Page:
By Indiewire | Indiewire February 19, 2009 at 4:50AM
EDITORS NOTE: This is part of a series of interviews, conducted via email, profiling directors of films nominated for the John Cassavetes Award or Best First Feature Award at the 2009 Independent Spirit Awards.
Chris Eigeman's "Turn the River" is a nominee in the John Cassavetes Award category in the 2009 Independent Spirit Awards.
From the Independent Spirit Awards website: Famke Janssen plays a small-time gambler who gets by hustling poker and pool games in upstate New York. In her periodic jaunts to New York City, she checks in on her tough-love mentor and secretly sees her son Gulley whom she was forced to abandoned at birth. Concerned that Gulley’s increasingly troubled father and oppressive grandmother may be causing him harm, Kailey hatches a plan to rescue Gulley and start a new life.
What were the circumstances that lead you to become a filmmaker?
Being an actor started me writing, and that led to directing.
Please discuss the project that you have been nominated for a Spirit Award for.
I had done a movie with Famke Janssen ("The Treatment") as an actor and as I began writing "Turn" it was pretty clear I was writing for her voice. It turned out to be a great luxury. There were plenty of times I would get lost in the woods of the thing, but knowing that I was writing specifically for her would help me get back on the trail.
What were some of the biggest challenges you faced in developing the project?
Doing a film for under 500k it turns out you are in a death battle with Time and Resources (and patience and humor and perspective and sanity, but really Time and Resources). And it is very possible that by the end you will have made your days, but have nothing to show for it - just a bunch of disconnected and mangled bits that will never cut together. So really, the biggest challenge was making the thing in the 1st place.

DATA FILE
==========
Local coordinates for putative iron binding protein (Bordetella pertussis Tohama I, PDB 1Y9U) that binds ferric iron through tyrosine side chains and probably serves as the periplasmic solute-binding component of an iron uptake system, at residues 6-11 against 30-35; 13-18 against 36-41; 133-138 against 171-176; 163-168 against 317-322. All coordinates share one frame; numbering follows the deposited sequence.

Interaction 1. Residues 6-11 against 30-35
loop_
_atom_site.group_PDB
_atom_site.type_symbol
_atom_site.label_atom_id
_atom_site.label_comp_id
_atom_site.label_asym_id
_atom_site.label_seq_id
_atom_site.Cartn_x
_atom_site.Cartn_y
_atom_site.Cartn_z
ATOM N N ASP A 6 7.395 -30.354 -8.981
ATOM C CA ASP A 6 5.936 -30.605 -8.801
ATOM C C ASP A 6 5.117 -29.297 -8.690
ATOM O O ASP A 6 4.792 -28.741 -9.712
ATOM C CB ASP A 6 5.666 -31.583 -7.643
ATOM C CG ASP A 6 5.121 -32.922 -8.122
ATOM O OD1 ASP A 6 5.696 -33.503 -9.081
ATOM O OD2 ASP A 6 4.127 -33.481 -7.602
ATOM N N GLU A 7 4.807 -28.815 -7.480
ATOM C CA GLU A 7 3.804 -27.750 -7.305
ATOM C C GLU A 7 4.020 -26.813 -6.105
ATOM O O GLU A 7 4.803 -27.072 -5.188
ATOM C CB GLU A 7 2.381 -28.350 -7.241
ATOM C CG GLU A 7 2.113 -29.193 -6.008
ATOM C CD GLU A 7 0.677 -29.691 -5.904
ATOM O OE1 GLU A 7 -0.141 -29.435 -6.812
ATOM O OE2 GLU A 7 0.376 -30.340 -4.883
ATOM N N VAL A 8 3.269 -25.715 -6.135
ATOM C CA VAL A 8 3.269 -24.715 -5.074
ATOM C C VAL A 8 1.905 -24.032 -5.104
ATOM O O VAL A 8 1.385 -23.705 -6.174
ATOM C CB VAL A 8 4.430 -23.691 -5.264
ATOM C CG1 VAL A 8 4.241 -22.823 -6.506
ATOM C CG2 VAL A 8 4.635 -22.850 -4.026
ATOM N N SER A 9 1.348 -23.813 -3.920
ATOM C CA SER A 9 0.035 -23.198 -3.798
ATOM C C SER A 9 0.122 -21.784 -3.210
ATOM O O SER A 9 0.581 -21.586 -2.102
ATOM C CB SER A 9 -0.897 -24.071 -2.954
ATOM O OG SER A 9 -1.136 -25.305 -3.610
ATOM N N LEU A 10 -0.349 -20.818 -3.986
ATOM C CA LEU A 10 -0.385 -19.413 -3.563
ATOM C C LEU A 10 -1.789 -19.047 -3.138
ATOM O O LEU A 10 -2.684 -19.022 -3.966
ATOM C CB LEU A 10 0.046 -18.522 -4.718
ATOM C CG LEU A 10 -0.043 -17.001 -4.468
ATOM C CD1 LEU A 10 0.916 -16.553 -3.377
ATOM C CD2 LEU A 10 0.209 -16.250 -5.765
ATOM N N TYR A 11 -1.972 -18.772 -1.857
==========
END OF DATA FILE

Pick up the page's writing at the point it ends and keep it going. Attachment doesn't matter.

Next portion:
Please describe your experience of finding out you were nominated for a Spirit Award...
I was at the doctor with my son who needed a shot. I tried to distract him from the jab with the good news of the nomination. He seemed not to care (he's only 13 months, so it's understandable). And then he screamed and cried.
A day of mixed emotions.
What were some your favorite independent films of 2008?
Not to dodge, but I think given the world right now, any film that gets out there should be considered a miracle in and of itself. I also have yet to see all the films. Having said that, "Wendy and Lucy" killed me.
How do you define "independent film" and how has this definition changed for you personally throughout your career?
I think the economic definitions of Independent and Not Independent have become almost hopelessly blurred at this point. For me, it comes down to the idea of feeling Handmade (as opposed to Corporate). If I can feel that actual people made the thing, and that they have deeply felt opinions about it, and care about this, and don't care about that and so on and so on – then I think it falls into the Independent file.
What's next for you?
This summer I'm shooting a film I wrote - "Midnight Sun." It's a romantic story about a young marriage that takes place a few years bac